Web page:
September 5, 2022
Today, on the federal holiday of Labor Day, Judge Aileen M. Cannon of the U.S. District Court for the Southern District of Florida granted former president Trump’s request for a special master to review the nearly 11,000 documents FBI agents seized in their search of the Trump Organization’s property at Mar-a-Lago on August 8.
The special master will examine the documents, some of which have the highest classification markings, to remove personal items or those covered by attorney-client privilege or those that might be covered by executive privilege (although President Joe Biden, who holds the presidency and thus should be able to determine that privilege, has waived it). The order temporarily stops the Department of Justice from reviewing or using the materials as part of their investigation into Trump’s mishandling of classified information.
That is, a Trump-appointed judge, confirmed by the Senate on November 13, 2020, after Trump had lost the election, has stepped between the Department of Justice and the former president in the investigation of classified documents stolen from the government.
Legal analysts appear to be appalled by the poor quality of the opinion. Former U.S. acting solicitor general Neal Katyal called it “so bad it’s hard to know where to begin.” Law professor Stephen Vladeck told Charlie Savage of the New York Times that it was “an unprecedented intervention…into the middle of an ongoing federal criminal and national security investigation.” Paul Rosenzweig, a prosecutor in the independent counsel investigation of Bill Clinton, told Savage it was “a genuinely unprecedented decision” and said stopping the criminal investigation was “simply untenable.” Duke University law professor Samuel Buell added: “To any lawyer with serious federal criminal court experience…, this ruling is laughably bad…. Trump is getting something no one else ever gets in federal court, he’s getting it for no good reason, and it will not in the slightest reduce the ongoing howls that he’s being persecuted, when he is being privileged.”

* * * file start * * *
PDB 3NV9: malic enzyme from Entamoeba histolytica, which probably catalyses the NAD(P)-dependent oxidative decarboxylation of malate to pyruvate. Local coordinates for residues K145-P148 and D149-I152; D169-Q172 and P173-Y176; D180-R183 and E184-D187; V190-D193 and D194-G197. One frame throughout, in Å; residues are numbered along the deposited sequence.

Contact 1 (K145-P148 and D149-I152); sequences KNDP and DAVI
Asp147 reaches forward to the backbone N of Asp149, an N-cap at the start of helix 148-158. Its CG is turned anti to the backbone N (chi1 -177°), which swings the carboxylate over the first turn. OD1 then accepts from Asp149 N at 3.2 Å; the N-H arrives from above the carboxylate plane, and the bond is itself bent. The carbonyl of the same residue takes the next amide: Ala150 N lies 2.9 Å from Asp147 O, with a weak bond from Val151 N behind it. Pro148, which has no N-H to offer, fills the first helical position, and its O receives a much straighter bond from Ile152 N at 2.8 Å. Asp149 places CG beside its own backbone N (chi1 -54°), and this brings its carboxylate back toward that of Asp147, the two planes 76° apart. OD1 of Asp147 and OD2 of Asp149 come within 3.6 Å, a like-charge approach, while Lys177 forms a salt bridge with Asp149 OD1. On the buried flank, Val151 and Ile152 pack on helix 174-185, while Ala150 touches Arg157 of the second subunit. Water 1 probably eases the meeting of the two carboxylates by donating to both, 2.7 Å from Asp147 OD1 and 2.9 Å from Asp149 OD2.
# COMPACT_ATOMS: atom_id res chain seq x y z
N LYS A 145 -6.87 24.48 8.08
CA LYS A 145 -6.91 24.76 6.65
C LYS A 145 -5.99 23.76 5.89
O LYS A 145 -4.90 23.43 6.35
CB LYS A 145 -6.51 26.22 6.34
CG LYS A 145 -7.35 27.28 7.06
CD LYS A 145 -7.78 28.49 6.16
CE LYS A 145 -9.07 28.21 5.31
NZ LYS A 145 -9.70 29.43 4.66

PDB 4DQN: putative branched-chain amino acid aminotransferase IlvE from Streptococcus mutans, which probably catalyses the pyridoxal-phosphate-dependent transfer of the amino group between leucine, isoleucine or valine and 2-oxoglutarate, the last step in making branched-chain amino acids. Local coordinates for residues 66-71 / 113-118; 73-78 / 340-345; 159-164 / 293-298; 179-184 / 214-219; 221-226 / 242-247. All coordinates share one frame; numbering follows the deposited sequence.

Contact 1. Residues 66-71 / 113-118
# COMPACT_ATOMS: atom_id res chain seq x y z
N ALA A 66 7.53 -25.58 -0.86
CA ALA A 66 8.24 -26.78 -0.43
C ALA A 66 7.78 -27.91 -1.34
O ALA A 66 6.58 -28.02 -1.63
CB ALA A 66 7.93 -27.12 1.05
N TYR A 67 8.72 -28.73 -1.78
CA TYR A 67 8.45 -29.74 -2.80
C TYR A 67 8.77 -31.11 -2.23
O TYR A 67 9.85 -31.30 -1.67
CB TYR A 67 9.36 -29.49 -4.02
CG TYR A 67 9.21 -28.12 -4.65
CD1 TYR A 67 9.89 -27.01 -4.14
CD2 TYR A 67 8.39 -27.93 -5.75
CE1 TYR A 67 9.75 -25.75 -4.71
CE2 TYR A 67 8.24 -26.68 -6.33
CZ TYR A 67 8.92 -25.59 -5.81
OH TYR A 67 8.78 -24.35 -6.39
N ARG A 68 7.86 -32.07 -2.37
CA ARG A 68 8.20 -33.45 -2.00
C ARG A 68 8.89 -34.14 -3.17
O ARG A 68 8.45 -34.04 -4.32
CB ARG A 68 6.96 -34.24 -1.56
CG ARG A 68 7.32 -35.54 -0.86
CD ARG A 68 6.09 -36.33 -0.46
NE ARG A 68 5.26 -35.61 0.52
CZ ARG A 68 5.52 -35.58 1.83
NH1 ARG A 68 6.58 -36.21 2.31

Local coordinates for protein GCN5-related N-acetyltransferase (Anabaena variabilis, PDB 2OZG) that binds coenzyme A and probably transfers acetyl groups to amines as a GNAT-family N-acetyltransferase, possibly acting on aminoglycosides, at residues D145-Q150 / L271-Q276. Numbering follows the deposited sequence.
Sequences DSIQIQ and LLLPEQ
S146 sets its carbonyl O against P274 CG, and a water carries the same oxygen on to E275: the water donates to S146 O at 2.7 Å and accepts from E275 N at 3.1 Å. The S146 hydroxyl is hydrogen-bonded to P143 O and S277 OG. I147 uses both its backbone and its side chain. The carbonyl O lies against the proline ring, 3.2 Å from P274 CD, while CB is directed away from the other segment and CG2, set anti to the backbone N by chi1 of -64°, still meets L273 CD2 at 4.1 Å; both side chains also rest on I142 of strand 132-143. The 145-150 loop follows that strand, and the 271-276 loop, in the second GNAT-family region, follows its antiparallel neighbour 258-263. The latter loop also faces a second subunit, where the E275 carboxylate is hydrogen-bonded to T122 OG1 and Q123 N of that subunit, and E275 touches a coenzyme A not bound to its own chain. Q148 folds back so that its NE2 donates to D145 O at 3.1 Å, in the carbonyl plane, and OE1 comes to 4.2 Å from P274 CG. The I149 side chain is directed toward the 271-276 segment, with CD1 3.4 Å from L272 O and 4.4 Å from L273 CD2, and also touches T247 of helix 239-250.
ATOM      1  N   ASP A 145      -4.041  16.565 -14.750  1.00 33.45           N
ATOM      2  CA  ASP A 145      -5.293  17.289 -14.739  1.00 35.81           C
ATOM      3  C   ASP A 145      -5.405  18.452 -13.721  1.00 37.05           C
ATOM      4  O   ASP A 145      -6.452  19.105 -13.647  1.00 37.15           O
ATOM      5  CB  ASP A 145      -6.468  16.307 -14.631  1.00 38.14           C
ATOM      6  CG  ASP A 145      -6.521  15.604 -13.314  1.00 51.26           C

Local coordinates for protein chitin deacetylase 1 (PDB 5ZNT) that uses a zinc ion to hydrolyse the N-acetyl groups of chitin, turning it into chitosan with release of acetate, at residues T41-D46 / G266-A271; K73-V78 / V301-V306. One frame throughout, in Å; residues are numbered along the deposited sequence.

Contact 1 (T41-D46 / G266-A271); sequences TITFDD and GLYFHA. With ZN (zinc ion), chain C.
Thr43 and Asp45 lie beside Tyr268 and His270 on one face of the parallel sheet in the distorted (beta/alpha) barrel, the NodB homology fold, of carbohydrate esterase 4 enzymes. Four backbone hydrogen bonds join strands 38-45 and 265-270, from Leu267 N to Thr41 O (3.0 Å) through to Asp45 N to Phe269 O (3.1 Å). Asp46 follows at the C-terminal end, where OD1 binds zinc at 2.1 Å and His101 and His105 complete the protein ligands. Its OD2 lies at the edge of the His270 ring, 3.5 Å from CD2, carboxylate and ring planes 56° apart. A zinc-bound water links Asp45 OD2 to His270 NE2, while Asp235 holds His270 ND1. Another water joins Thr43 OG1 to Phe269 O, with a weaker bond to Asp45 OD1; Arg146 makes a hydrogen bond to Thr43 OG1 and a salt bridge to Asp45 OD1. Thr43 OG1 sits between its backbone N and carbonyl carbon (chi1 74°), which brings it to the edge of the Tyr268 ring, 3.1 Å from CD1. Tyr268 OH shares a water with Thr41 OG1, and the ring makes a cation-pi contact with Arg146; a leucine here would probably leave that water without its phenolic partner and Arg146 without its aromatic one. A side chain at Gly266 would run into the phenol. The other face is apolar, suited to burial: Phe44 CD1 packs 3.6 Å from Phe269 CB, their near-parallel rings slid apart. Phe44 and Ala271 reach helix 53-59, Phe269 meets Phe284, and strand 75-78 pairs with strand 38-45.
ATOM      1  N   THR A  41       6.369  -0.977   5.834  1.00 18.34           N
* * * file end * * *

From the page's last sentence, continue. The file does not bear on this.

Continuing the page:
The judge justified her decision because she was “mindful of the need to ensure at least the appearance of fairness and integrity under the extraordinary circumstances presented.”
Energy and politics reporter David Roberts of Volts pointed out that this is a common pattern for MAGA Republicans. First, they spread lies and conspiracy theories, then they act based on the “appearance” that something is shady. “So this… judge says Trump deserves extraordinary, unprecedented latitude because of the ‘extraordinary circumstances’ and the ‘swirling questions about bias.’ But her fellow reactionaries were the only ones raising questions of bias! It’s a perfectly sealed feedback loop,” and one the right wing has perfected over “voter fraud.”